Tuesday, April 30, 2013
From a while back:
Notre Dame's provost, Nathan Hatch, delivered this (I thought) moving and provocative <a href="talk" _mce_href="http://www.nd.edu/~ndethics/archives/hatch.shtml">talk">http://www.nd.edu/~ndethics/archives/hatch.shtml">talk </a>after the opening Mass at the University this year. Hatch's remarks built on observations by David Brooks and C.S. Lewis (!) to remind the students that:
<blockquote>Your identity does not derive from how successful you are. All of us, from the top of the class to the bottom, derive our tremendous worth because God, our creator, knows our name, calls us sons and daughters, and takes joy in our own unique gifts. Who you are does not rest on a fickle ability to write brilliantly, to solve the experiment correctly, or climb the organizational ladder.
My second word of advice is this: living in a pressure cooker of achievement, how do we view our neighbors. Our reactions are often twofold, to envy those who seem more gifted and to look past people who seem ordinary. In his recent book on envy, Joseph Epstein notes that envy runs high in the world of art and intellect. “How little it takes to make one academic sick with envy over the pathetically small advantages won by another: the better office, the slightly lighter teaching load, the fickle evaluation of students.”
What is the answer to resenting those who break the curve and ignoring others who seem uninteresting? In his essay, The Weight of Glory, C. S. Lewis asks us to attend to a proper theology of the human person. He challenges us with the awesome reality of the human person, bearers of the very image of God. “There are no ordinary people,” he concludes. You have never talked to a mere mortal. Nations, cultures, arts, civilization––these are mortal, and their life is to ours as the life of a gnat. But it is immortals whom we joke with, work with, marry, snub, exploit. Next to the Blessed Sacrament itself,” he continues, “your neighbor is the holiest object presented to your senses.”
In this academic community, during the coming year, may all of our work be leavened by this reality: Neither you nor your neighbor is an ordinary person. </blockquote>
I've always loved Lewis's "The Weight of Glory." In my view, the observations that "there are no ordinary people" and that, indeed, "your neighbor is the holiest object presented to your senses" are beautiful -- and jurisprudentially significant.
From a (very happy) day in April of 2004:
This is, I admit, shameless: I'm pleased to report the birth, on April 22, of <a href="Elizabeth" _mce_href="http://www.nd.edu/~ndlaw/faculty/facultypages/garnettr/rick_garnetts_kids.htm">Elizabeth">http://www.nd.edu/~ndlaw/faculty/facultypages/garnettr/rick_garnetts_kids.htm">Elizabeth Ann Garnett</a>. In order to justify posting this announcement, I suppose I should point out -- given our discussions about school choice, religious freedom, and CST -- that St. Elizabeth Ann Seton serves as a patron to school-choice reforms and parochial-school boosters. God is good.
Reflecting on Church, State, Politics, Trends, and Values at St. John Lateran
Today was the last of our ten days in Rome with our extended Sisk and Gilchrist families, which we concluded with a visit to the Basilica of St. John Lateran. We thereby completed our pilgrimage to all four of the major basilicas in Rome (the others being St. Peter's, St. Mary Major, and St. Paul Outside the Walls). I am grateful for being able to spend this time in Rome, attending the Christmas Eve Mass in St. Peter's with thousands of the faithful from all over the world, visiting the four major basilicas, and seeing again many of the other churches and holy places in Rome that I have cherished (such as Santa Maria Trastevere and Santa Maria Sopra Minerva).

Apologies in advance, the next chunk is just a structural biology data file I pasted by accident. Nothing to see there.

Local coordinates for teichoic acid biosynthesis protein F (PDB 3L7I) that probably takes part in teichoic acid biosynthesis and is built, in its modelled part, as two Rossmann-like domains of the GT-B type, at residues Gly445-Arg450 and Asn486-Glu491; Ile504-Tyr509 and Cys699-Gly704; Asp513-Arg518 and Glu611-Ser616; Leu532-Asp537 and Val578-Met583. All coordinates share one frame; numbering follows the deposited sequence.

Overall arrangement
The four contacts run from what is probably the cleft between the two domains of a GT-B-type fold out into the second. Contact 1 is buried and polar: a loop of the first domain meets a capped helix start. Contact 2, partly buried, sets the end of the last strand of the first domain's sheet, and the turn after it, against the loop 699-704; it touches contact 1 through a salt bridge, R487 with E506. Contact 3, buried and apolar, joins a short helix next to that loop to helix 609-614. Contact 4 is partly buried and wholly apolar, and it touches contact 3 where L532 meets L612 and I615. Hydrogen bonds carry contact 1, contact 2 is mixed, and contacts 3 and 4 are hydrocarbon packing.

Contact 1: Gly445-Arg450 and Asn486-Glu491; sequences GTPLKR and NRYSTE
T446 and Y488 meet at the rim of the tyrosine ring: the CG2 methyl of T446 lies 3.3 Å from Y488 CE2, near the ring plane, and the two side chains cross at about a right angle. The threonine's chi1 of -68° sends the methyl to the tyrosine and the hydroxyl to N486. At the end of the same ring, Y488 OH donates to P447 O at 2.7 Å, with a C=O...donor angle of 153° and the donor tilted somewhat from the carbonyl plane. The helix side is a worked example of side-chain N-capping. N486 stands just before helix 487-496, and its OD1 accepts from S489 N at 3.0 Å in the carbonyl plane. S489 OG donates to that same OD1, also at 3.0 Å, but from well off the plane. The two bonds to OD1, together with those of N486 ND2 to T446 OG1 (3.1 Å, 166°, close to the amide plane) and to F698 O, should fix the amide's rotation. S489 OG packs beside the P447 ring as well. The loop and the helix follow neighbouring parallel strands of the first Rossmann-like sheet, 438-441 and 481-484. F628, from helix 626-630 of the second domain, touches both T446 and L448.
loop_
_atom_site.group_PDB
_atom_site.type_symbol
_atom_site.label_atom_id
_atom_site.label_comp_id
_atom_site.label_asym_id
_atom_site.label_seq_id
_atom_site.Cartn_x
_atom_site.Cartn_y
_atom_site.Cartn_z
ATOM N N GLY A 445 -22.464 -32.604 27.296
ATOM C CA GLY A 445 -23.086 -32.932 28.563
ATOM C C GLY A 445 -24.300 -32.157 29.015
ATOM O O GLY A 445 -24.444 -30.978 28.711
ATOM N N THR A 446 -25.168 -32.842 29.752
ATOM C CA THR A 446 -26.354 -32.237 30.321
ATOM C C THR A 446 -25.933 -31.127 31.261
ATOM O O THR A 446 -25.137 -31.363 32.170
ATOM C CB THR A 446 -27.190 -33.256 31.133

And I have been reminded at nearly every holy place that the Catholic Church has always struggled with its proper place in worldly society while also seeking to transcend time and place and point the faithful to the higher things. Although I am very tired as we pack late in the evening for an early morning departure, and so I apologize if this post is poorly worded, I thought I would share these thoughts while they were fresh in my mind.
In each of the past twenty centuries, the Church has had the mission of being fully engaged with the particular society of a time and place by being a locus of coherent and integrated values, while always holding fast to the Deposit of Faith and passing on that tradition and revealed teaching through the Apostolic Succession. As sons and daughters of the Church, we on the Mirror of Justice also are confronted with the difficult task of upholding the continuing relevance of Catholic teaching for the peculiar problems arising in this particular time and place, while needing to remain sufficiently independent from political, cultural, and academic movements to be led by our faith rather than by our preferences or aspirations. Along with St. Paul, we seek “unity in faith and knowledge of the Son of God,” and want to avoid being “tossed one way and another, and carried hither and thither by every new gust of teaching (Eph 4:11-15).”
Of course, the Church has not always succeeded in every era in rising above temporal trends and temptations. From the Bronze Doors taken from the Roman Senate (Curia) in the Imperial Forum to symbolize the Church's political reign over Rome to the large statute of Constantine in the portico, the Basilica of St. John Lateran amply illustrates that the Church at times has been too willing to seek to exercise direct political power. We should learn from the Church's failures as well as its successes.
We have the opportunity on this jewel of a web site to find a way toward a uniquely Catholic common-ground in which we resist accommodation to academic or political trends of every nature and ideology and seek instead to find and apply those more transcendent values that have carried the Church through twenty centuries. Without becoming isolated from our communities and while being open to new insights into human nature and experience, we also need to remember – as one finds in the most moving and powerful of the icons and imagery and stories found in the holy places of Rome – that the Church typically is at its most effective as a counter-cultural witness for values.